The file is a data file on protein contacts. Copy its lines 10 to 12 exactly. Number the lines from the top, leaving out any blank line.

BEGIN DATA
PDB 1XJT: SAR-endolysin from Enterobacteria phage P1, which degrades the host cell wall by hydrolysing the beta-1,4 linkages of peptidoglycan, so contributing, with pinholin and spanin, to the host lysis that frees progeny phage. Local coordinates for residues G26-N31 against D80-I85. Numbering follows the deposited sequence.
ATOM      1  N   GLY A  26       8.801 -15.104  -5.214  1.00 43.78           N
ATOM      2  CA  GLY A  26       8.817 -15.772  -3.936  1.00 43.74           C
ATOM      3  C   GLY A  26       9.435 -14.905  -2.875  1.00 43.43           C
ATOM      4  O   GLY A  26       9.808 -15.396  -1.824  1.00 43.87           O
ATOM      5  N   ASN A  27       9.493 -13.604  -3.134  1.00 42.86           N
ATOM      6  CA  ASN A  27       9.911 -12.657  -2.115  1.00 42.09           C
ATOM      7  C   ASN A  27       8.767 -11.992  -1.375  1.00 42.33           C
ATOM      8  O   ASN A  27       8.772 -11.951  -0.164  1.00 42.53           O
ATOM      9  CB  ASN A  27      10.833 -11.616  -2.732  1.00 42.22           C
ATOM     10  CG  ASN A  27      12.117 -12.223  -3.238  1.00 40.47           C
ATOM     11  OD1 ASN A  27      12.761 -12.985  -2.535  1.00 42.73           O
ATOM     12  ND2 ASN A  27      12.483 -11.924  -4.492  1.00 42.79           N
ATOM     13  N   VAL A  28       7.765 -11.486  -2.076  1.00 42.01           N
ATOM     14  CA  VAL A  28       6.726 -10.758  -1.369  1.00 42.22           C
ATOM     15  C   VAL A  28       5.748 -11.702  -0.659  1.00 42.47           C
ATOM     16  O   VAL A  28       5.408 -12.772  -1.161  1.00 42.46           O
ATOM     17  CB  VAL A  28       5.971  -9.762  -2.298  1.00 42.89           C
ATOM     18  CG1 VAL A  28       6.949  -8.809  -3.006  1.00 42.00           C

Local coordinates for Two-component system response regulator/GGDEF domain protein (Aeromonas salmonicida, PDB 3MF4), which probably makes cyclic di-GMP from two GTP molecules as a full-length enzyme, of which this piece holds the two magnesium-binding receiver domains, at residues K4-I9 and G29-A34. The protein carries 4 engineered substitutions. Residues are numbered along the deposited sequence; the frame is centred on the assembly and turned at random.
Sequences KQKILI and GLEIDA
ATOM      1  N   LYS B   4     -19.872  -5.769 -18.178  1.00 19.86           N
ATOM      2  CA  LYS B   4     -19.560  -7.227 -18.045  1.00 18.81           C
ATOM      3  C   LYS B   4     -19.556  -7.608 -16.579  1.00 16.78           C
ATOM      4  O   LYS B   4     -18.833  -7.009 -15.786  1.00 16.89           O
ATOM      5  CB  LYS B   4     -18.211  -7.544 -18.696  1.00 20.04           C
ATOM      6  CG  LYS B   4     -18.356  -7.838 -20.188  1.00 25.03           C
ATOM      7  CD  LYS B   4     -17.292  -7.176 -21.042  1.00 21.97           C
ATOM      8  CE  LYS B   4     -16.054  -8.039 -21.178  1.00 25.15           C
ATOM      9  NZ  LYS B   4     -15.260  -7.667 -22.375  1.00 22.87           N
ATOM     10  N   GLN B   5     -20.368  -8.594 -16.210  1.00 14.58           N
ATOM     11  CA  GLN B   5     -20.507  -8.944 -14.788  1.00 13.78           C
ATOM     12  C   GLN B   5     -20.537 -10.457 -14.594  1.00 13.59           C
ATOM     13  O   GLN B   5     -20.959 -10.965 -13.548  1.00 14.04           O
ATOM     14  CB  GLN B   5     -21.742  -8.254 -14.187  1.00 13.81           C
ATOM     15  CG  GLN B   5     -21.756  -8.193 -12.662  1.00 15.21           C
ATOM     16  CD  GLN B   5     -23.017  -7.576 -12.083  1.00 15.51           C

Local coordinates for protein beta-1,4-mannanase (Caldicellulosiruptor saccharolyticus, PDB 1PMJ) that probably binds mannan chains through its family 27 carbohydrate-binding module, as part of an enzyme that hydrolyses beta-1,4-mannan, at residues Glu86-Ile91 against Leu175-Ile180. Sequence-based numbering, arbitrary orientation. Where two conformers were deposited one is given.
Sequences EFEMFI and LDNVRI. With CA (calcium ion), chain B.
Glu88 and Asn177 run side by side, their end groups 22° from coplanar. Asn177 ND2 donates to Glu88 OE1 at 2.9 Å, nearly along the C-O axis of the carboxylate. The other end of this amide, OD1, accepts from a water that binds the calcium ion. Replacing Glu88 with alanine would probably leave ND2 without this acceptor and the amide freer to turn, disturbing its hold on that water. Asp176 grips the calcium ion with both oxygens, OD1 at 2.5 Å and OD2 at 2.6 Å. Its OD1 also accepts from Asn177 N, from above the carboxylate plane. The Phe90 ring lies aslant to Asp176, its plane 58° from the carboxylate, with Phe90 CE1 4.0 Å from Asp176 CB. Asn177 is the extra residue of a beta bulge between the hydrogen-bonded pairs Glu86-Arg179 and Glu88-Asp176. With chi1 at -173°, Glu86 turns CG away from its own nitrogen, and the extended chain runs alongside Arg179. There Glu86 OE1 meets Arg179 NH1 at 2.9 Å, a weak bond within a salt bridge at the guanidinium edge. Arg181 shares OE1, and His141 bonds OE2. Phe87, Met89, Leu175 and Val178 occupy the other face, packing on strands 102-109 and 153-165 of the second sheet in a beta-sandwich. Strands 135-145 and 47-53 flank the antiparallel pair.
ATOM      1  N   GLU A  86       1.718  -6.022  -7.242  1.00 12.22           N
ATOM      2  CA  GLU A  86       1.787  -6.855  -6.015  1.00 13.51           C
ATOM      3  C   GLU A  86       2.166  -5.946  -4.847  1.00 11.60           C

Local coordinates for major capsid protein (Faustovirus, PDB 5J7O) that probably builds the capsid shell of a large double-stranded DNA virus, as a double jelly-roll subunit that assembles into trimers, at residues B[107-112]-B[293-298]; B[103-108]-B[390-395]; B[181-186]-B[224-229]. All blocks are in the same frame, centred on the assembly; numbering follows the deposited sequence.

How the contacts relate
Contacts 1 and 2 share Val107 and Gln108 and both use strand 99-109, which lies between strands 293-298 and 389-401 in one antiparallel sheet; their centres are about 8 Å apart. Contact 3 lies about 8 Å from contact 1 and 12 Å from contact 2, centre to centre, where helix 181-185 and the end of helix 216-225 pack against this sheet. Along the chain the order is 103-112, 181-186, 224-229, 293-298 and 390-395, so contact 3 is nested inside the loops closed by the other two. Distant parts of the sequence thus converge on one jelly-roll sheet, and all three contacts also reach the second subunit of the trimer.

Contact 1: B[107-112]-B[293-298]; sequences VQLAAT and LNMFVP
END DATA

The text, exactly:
ATOM      9  CB  ASN A  27      10.833 -11.616  -2.732  1.00 42.22           C
ATOM     10  CG  ASN A  27      12.117 -12.223  -3.238  1.00 40.47           C
ATOM     11  OD1 ASN A  27      12.761 -12.985  -2.535  1.00 42.73           O